San Antonio authorities are launching a new campaign to keep people from pointing lasers at airplanes.
The reward for turning someone in could be as much as $10,000.
"Laser strikes effect commercial, military, law enforcement and private aircraft," said Calvin Shivers, FBI assistant special agent in Charge. "They also pose a serious threat to pilots, passengers and the general public."
Pointing a laser at an aircraft is a felony that could land you in prison for up to five years.
Officials say it's a big problem all over the nation.
Pilots say they encounter laser pointers more than 10 times each day during the most critical phase of their flights -- while they're landing.
Laser pointers can light up the cockpit and, in some cases, can blind pilots, putting the safety of everyone on board and people on the ground at stake.
"You can be flash-blinded or have momentary blindness," said First Officer Wolfgang Koch, with Delta Airlines. "So at some point, you're going to have to rely on either another crew member to fly the aircraft or the automation of the aircraft."
Last year, laser strikes hit an all-time high of 3,900, and it's estimated thousands more go unreported.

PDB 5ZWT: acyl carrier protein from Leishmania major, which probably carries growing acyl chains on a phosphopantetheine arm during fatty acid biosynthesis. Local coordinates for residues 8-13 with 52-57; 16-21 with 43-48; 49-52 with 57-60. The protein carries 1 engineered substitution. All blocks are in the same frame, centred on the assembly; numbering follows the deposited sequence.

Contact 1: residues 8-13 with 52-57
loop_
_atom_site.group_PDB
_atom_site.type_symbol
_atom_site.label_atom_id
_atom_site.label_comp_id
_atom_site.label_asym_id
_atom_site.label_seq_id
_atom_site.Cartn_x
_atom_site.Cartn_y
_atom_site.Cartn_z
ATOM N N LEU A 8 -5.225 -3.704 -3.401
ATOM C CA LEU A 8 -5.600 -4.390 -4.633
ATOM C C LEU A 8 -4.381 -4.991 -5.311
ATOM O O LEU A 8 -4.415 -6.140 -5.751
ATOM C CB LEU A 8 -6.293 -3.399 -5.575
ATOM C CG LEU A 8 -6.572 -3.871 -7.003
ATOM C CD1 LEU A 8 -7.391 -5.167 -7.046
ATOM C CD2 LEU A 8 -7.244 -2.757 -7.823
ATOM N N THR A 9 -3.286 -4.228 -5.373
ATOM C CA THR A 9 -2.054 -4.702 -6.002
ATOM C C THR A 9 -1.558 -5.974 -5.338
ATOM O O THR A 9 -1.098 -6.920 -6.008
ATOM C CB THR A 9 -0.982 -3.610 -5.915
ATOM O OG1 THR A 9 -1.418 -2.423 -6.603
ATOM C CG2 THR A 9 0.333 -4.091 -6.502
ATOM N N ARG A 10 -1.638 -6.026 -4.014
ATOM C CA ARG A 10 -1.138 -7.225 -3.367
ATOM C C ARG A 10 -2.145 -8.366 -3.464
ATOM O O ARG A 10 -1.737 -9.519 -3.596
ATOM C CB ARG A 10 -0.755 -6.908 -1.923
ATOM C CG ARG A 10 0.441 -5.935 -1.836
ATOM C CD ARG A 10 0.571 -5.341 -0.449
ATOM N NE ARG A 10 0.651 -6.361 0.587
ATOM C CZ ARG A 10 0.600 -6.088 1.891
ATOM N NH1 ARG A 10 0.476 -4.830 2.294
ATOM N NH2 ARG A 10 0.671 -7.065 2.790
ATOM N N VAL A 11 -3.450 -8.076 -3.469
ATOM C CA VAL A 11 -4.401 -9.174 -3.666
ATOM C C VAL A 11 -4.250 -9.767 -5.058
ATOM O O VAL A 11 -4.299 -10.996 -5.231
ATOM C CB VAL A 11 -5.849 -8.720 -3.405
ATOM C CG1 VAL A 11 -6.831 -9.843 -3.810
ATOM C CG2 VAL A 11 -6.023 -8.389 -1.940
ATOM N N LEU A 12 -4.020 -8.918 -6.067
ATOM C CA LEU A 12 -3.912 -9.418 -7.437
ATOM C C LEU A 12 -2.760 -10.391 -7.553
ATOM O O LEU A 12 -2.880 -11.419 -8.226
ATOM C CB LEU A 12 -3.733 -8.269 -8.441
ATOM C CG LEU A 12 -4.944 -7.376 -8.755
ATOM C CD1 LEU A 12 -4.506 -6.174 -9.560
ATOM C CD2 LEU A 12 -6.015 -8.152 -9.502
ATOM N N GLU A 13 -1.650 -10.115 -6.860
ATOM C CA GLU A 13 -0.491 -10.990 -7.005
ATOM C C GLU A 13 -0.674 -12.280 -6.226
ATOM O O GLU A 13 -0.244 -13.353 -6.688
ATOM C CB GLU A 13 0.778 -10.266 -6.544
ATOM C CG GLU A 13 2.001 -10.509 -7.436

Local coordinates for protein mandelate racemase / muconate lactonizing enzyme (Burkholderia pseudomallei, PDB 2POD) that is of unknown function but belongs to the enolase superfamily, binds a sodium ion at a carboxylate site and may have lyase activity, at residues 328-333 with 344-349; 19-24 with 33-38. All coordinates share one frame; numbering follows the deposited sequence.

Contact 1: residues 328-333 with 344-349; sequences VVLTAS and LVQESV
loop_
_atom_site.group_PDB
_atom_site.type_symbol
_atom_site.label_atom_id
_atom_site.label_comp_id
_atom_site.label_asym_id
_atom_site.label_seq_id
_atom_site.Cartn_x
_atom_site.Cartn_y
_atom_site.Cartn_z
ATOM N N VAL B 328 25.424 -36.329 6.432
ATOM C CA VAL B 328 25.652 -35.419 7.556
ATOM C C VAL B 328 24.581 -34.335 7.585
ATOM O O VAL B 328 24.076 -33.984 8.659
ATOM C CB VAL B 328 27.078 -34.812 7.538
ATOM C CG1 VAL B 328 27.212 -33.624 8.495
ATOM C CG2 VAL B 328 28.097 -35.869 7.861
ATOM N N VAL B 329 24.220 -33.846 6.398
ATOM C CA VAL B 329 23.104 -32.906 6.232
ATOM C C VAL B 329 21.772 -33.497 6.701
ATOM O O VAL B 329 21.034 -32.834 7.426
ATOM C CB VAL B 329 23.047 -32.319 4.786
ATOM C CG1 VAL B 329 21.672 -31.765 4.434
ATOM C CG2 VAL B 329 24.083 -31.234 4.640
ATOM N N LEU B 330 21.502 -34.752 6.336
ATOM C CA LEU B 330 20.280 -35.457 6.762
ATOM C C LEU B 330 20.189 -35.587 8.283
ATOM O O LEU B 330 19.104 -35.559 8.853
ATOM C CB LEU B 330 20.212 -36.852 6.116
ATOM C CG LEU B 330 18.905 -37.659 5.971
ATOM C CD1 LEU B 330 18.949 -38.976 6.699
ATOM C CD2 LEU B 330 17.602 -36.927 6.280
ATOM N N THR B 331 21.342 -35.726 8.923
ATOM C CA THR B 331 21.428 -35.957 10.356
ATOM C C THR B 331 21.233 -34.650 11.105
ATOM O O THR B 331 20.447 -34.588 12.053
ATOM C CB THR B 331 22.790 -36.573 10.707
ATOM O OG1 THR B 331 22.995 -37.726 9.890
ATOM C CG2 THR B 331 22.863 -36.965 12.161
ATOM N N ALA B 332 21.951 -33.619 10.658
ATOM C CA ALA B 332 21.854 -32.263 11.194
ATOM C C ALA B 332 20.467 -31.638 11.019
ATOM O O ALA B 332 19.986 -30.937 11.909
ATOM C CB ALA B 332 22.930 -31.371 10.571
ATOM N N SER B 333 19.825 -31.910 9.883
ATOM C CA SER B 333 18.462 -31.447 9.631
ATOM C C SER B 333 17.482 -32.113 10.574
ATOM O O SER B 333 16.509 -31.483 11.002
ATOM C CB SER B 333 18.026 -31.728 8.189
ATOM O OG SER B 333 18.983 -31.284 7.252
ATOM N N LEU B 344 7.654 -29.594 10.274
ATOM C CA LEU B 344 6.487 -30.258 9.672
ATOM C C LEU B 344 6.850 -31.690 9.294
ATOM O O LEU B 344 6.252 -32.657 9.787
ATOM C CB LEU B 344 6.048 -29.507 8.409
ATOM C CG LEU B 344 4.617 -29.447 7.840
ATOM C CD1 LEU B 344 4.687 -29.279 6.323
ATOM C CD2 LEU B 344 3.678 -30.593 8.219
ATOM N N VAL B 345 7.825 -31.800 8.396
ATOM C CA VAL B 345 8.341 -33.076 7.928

San Antonio ranks among the top 15 cities in the nation in air strikes against aircraft.
There were 50 laser strikes reported last year in San Antonio.
"Just two weeks ago, we were investigating a situation where two individuals were lasing an aircraft in the Northeast area of the county," said Bexar County Sheriff Susan Pamerleau. In this incident, two teens were arrested for pointing a laser at a DPS helicopter.
In fact, FBI officials said Tuesday that a majority of these strikes have been committed by teens, many who have been difficult to track down.
"Part of the reason why we have difficulty in prosecuting these cases is it's really difficult to collect the evidence and to have eyewitnesses on the scene who can identity the perpetrators," said Michelle Lee, with the San Antonio FBI office.